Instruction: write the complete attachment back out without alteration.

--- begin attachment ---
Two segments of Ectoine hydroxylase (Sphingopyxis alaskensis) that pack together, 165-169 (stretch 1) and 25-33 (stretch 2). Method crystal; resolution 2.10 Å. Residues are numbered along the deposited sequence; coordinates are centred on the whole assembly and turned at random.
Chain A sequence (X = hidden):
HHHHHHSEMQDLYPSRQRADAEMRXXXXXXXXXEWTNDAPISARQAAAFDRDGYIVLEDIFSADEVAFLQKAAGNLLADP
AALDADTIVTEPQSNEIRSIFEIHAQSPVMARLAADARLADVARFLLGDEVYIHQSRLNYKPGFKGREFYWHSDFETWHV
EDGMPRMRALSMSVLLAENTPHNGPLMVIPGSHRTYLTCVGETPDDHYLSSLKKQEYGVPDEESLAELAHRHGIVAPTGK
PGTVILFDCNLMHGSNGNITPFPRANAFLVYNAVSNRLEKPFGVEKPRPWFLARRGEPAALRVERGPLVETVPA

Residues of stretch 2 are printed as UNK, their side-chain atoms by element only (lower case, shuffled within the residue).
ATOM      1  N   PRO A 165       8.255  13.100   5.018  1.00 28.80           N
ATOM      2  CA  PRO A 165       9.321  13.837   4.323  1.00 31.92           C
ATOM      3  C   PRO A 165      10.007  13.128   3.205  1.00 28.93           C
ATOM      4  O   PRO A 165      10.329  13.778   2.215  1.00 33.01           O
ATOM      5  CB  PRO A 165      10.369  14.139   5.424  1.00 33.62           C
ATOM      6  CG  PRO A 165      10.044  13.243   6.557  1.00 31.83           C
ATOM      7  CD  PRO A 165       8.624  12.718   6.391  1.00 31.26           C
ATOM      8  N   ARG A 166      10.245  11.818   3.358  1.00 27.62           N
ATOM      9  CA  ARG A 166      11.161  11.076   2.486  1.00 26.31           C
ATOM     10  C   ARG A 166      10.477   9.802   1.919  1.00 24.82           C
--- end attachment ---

Two segments of Ectoine hydroxylase (Sphingopyxis alaskensis) that pack together, 165-169 (stretch 1) and 25-33 (stretch 2). Method crystal; resolution 2.10 Å. Residues are numbered along the deposited sequence; coordinates are centred on the whole assembly and turned at random.
Chain A sequence (X = hidden):
HHHHHHSEMQDLYPSRQRADAEMRXXXXXXXXXEWTNDAPISARQAAAFDRDGYIVLEDIFSADEVAFLQKAAGNLLADP
AALDADTIVTEPQSNEIRSIFEIHAQSPVMARLAADARLADVARFLLGDEVYIHQSRLNYKPGFKGREFYWHSDFETWHV
EDGMPRMRALSMSVLLAENTPHNGPLMVIPGSHRTYLTCVGETPDDHYLSSLKKQEYGVPDEESLAELAHRHGIVAPTGK
PGTVILFDCNLMHGSNGNITPFPRANAFLVYNAVSNRLEKPFGVEKPRPWFLARRGEPAALRVERGPLVETVPA

Residues of stretch 2 are printed as UNK, their side-chain atoms by element only (lower case, shuffled within the residue).
ATOM      1  N   PRO A 165       8.255  13.100   5.018  1.00 28.80           N
ATOM      2  CA  PRO A 165       9.321  13.837   4.323  1.00 31.92           C
ATOM      3  C   PRO A 165      10.007  13.128   3.205  1.00 28.93           C
ATOM      4  O   PRO A 165      10.329  13.778   2.215  1.00 33.01           O
ATOM      5  CB  PRO A 165      10.369  14.139   5.424  1.00 33.62           C
ATOM      6  CG  PRO A 165      10.044  13.243   6.557  1.00 31.83           C
ATOM      7  CD  PRO A 165       8.624  12.718   6.391  1.00 31.26           C
ATOM      8  N   ARG A 166      10.245  11.818   3.358  1.00 27.62           N
ATOM      9  CA  ARG A 166      11.161  11.076   2.486  1.00 26.31           C
ATOM     10  C   ARG A 166      10.477   9.802   1.919  1.00 24.82           C